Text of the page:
A few tendrils of hair straying from her loose bun dust Lexi’s earrings as she reads a client’s birth chart. Her outfit matches the vibe of her table – a purple t-shirt, black pants with leather side-bands and leather boots. But, unlike her clothes, her face looks radiant, and her big brown eyes light up every time she welcomes a new client with a comforting smile. “I basically feel emotionally intimate with anyone that I meet,” she says. She believes that energy can be associated with empathy.
“There’s a trend away from organized religion, but people still have a yearning for some sort of spiritual connection,” Lexi calmly explains.. “But then on top of that, I think people are really freaked — I think people feel really powerless.” Lexi’s mind is traveling places, diving deep into socio-economic issues, and analyzing the collective emotions of society. She thinks people’s sense of insecurity is heightened right now. But then, she swims back to surface: “But still, most of the questions I get are pretty mundane — you know, love or money.”
She resists the idea that we’re “so, so simple,” though. And apparently, so do the adventurers and experienced connoisseurs that sign up for her readings. Nicole Dilorio, a newbie to tarot and birth chart readings, believes people are confused, and need guidance. She, on the other hand, is not that confused. “I’m just curious!”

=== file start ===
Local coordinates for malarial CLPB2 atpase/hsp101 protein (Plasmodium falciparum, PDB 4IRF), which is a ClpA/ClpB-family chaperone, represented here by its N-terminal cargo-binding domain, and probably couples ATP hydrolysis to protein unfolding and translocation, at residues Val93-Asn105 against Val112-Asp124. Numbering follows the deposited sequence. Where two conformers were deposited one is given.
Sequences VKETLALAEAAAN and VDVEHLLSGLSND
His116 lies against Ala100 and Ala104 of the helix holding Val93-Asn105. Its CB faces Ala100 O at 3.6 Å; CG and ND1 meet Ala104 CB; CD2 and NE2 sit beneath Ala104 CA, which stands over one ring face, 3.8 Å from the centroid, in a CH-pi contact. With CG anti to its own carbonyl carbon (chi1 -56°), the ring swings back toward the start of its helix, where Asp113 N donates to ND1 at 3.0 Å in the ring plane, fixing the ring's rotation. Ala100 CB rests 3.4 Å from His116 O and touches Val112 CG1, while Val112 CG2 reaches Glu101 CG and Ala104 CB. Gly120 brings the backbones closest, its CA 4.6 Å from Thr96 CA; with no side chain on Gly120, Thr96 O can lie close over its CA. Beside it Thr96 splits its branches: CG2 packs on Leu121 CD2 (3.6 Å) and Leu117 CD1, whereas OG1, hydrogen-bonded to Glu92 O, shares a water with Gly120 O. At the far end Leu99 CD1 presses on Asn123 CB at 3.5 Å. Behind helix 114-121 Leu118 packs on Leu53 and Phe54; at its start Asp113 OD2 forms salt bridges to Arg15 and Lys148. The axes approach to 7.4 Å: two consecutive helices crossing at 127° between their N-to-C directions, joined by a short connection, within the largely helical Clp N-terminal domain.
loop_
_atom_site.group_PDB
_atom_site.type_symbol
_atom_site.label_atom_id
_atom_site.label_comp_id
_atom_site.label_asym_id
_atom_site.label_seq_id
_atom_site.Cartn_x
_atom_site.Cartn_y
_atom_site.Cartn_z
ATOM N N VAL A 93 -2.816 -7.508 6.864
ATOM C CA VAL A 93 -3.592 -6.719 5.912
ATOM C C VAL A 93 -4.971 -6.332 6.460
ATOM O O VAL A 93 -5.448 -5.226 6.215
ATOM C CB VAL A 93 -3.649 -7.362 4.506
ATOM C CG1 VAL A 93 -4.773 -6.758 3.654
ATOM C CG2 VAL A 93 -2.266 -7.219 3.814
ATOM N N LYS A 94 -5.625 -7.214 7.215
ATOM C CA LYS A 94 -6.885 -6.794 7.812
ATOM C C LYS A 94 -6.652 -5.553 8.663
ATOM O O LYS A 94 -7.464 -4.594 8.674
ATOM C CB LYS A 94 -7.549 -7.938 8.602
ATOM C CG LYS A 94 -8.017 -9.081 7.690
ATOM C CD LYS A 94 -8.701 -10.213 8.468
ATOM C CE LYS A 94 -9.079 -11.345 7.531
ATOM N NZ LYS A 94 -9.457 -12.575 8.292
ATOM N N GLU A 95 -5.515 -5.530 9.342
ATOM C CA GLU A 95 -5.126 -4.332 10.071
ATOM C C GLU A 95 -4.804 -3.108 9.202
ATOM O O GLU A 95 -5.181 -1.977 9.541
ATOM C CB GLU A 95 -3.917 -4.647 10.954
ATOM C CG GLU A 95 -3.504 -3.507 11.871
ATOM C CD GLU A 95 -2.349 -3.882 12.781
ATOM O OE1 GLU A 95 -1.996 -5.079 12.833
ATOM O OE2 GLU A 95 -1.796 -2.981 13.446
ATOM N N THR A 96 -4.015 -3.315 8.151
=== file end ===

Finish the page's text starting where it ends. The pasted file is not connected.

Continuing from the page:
Sharon Gallardo, a tarot habitué who likes to get her cards read twice a year, takes Dilorio up on curiosity. “You want to know things that you might not know at the moment,” she explains.
Alicia Sekhri is more pragmatic. “People need to believe in something,” she shrugs, as she admits that’s really why she is getting a reading tonight. Lexi was right — we’re not that simple.
When she isn’t practicing as a professional occultist, Lexi does a million other things. Late at night, which is the middle of the day for her, you can catch Illexxandra (her DJ name) spinning electronic music (house, drum and bass, etc.) in Manhattan, Brooklyn, Houston, D.C., or at one of her many other bookings. She travels “a lot. Like, a lot.”